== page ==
I use these all day and every day. One of these tricks allows you to do a search quickly in Firefox. The other trick allows you to narrow searches down to a particular site.
The future of Reiser4 was raised on the lkml, with the filesystem's creator, Hans Reiser, awaiting his May 7th trial. Concerns that the filesystem wasn't being maintained were laid to rest when Andrew Morton stated, "the namesys engineers continue to maintain reiser4 and I continue to receive patches for it."
Today we talk with the author of the K3b Project, the well known application that lets you burn CDs/DVDs and that lets you rip music from CD audio and films from DVD Video. We are going to talk with Sebastian about his story: when he started using KDE, when he started to create K3b and to talk about his plans in KDE 4 with a new KDE 4 project.
Greg KH has announced the release of the stable Linux kernel v22.214.171.124. New in this point release is a single infinite recursion netlink bug.
For an explanation of Netlink sockets check out this article at Linux Journal. Changelog and link to the patch/kernel follow. (126.96.36.199 Changelog) (Patch) (Full Kernel)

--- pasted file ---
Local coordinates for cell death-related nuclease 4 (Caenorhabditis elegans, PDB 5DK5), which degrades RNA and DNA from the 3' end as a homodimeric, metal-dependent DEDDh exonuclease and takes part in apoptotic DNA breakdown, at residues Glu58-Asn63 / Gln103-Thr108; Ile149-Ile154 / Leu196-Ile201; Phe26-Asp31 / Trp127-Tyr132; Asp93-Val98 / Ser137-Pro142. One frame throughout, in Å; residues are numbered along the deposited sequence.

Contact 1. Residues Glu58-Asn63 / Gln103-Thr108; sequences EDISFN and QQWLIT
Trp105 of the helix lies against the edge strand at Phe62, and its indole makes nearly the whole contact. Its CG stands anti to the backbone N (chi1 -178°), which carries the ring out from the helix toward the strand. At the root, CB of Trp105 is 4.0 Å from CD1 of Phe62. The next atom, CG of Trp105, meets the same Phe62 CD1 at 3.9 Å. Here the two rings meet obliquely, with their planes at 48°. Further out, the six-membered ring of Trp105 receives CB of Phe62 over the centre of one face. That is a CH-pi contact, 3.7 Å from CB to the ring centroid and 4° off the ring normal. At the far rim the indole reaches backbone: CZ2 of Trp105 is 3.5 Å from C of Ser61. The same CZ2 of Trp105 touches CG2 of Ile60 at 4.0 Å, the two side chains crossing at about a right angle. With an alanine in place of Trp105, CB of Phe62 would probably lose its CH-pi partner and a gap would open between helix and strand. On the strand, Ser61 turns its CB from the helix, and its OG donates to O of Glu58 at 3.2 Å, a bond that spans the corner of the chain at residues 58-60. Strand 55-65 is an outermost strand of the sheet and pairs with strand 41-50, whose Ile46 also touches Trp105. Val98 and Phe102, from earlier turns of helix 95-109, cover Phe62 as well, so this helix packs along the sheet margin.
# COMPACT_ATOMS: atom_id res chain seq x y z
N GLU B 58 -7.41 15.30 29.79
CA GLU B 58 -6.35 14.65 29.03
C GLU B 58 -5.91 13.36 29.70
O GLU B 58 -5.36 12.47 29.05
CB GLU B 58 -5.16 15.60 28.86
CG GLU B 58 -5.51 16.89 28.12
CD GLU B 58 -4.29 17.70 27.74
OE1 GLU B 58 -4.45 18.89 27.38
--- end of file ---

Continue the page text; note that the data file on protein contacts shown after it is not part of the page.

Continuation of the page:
We (the -stable team) are announcing the release of the 188.8.131.52 kernel.
Mandriva seems to have trouble settling down on a release schedule. First it was every six months, then every year, and now they're back to six months.
I was also confused by their naming scheme. They've decided to name each version after the year in which it is released, which worked as long as there was only one release per year.
As was outlined in a previous Phoronix article, we have been evaluating KateOS as a possible Linux distribution to append to our arsenal of OS compatibility tests. Recently KateOS 3.6 Beta was introduced and we have went over this distribution with a fine tooth comb.